In real life I spend my time as a fundraiser for not-for-profit organizations, primarily those focused on children and animals and which have foreign operations. What this means is that I spend a significant part of most days crafting emotional dun letters that are sent by the tens of thousands to little old ladies on fixed incomes. My job is to convince them that sending a check to me will bring special meaning to their life, even if it also means they will have to survive the winter on Purina Cat Chow.
Dear Ethel Wilmont:
I know you are a busy person. I also know that well-meaning organizations are constantly appealing to you for help. This is because they know of the deep and abiding love you have in your heart for the beautiful creatures with which we share our planet. Naturally, you have had to get good at saying "no" when you open the many letters that fill your mailbox.
But please, don't put this letter aside! If I can't appeal to you in times of desperate need, who can I turn to? You are the animals' only hope. Without your generous support, millions of innocent cows and chickens will die cruel, excruciatingly painful deaths. They will whimper and cry, moo and chirp, and bleed all over the place. It will be frickin' awful.
YOU are the only person who stands between the little animals -- many of them just furry babies -- and the dastardly killers in black hoods with knives and guns who want to slaughter them and turn them into burgers and nuggets. YOU are my only hope to save them. So please, PLEASE, send me all of your money, today!
So, I took it in stride the other day when, POOF!, a fundraising appeal appeared on my computer screen. It was from Gayle Farmer. Gayle lives way down a dirt road somewhere in Kansas. He's the good old boy in the bib overalls who plants, cultivates and harvests the tornados that attack the American hinterlands each spring.
No, I only jest. Gayle is the Media and Communications Manager for the Professional Darts Council (PDC). She not only does a tremendous job for the PDC and the sport of darts; she's determined to help make the world a better place for kids.
Gayle got me an interview with Phil Taylor at the 2002 Las Vegas Desert Classic. Back then Taylor was the Champion of the World. Not any more! Ha. Ha. "Cheers" to John Part!
Anyway, I owe Gayle a favor. But that's NOT why I immediately responded to her message by sending a donation. That's not why I decided to appeal on her behalf, via the words you're reading at this very moment, to everybody who follows the drivel I publish in Dartoid's World. All six of you.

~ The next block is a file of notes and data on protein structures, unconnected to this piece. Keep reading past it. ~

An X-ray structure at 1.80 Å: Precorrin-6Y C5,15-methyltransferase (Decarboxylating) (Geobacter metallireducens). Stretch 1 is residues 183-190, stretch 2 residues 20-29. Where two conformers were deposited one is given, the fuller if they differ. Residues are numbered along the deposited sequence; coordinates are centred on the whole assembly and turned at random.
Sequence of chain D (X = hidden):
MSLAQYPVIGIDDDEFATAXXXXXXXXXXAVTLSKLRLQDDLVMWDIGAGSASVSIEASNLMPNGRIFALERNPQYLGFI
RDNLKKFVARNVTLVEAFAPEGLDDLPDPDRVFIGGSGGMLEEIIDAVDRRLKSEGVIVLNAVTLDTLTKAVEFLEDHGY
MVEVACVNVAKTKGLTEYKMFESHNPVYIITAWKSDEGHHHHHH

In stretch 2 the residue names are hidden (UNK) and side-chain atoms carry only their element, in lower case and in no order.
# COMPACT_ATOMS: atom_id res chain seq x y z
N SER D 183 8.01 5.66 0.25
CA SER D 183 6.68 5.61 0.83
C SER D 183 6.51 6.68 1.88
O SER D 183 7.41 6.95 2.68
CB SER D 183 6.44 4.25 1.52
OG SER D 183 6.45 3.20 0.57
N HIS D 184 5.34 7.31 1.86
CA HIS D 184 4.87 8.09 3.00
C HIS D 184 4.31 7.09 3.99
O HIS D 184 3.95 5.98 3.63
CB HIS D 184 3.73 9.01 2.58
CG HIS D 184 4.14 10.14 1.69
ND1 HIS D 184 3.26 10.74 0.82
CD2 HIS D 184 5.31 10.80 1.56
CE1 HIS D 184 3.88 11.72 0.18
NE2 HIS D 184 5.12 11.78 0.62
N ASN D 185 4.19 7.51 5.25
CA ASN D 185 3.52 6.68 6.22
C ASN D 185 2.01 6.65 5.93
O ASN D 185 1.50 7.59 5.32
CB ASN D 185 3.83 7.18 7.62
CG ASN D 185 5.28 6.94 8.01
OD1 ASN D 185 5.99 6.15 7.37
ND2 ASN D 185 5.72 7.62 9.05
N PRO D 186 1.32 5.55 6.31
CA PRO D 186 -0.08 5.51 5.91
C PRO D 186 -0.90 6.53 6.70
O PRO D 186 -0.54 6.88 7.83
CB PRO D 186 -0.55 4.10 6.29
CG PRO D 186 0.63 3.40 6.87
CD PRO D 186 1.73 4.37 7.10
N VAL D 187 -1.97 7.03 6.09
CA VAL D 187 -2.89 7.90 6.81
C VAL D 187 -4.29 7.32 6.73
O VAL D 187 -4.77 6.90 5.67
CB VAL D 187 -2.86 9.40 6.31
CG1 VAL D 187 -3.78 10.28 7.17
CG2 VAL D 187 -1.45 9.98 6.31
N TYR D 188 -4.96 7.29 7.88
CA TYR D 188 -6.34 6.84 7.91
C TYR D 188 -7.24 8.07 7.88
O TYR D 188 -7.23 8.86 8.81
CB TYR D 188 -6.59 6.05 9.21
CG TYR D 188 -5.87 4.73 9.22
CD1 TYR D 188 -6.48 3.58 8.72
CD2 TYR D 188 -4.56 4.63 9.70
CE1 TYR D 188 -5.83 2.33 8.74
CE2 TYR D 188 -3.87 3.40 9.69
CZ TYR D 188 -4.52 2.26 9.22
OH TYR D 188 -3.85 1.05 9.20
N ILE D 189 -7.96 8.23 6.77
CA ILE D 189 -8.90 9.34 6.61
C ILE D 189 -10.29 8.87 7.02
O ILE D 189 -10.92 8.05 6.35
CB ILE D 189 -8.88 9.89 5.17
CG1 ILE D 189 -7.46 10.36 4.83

I am writing this because what Gayle is doing is a good thing. When darts people do good things for others it's only right that other darts people should lend a hand. So...
Dear Other Darts People:
I know you are busy. I also know that well-meaning organizations are constantly appealing to you for help. Well, screw 'em!
I know someone who REALLY deserves your help. Her name is Gayle Farmer. Gayle is in training to run the London Marathon in order to raise funds for a superb charity called Childline. In Gayle's words, and I paraphrase, "... to assist distressed, abused and needy children... I have been inspired to run 26.2 painful, agonizing and hideous miles 'round the streets of London."
Believe me, Gayle is right. London IS a bloody hideous place. I've read the Harry Potter series and I know. Blimey, there are witches and wizards all over the joint. They're castin' spells and mixin' potions and turning common everyday blokes into giant cucumber sandwiches.
I've checked out Childline and they are an upstanding charity. They exist to achieve a simple mission: to ensure that "no child shall have to suffer abuse, be terrified to go to school, or live in fear." They operate a special toll-free hotline that kids can call to receive counseling. Each year tens of thousands of children receive assistance.
I've also checked out Childline's 2002 audited financial statement and can assure you that the vast majority of the funds they raise go for the intended purpose. Childline's administrative, fundraising and marketing costs are lower than many well-known U.S. based charities.
All you have to do is go to www.justgiving.com/runninggayle, and click on the "donation" tab next to the EXTREMELY PROVOCATIVE photograph at the top of the page. It's a little blurry but I think it's a shot of Tommy Cox.
Please, donate now!
Oh, one last thing. While I still have to work out the details with Gayle, I am pretty sure I can arrange for a very special token of appreciation for any darter who finds it in their heart to contribute. I'm going to suggest she send you a stack of coupons good for money-saving discounts on cat food.
Helping Gayle help kids is easy...
From the Field,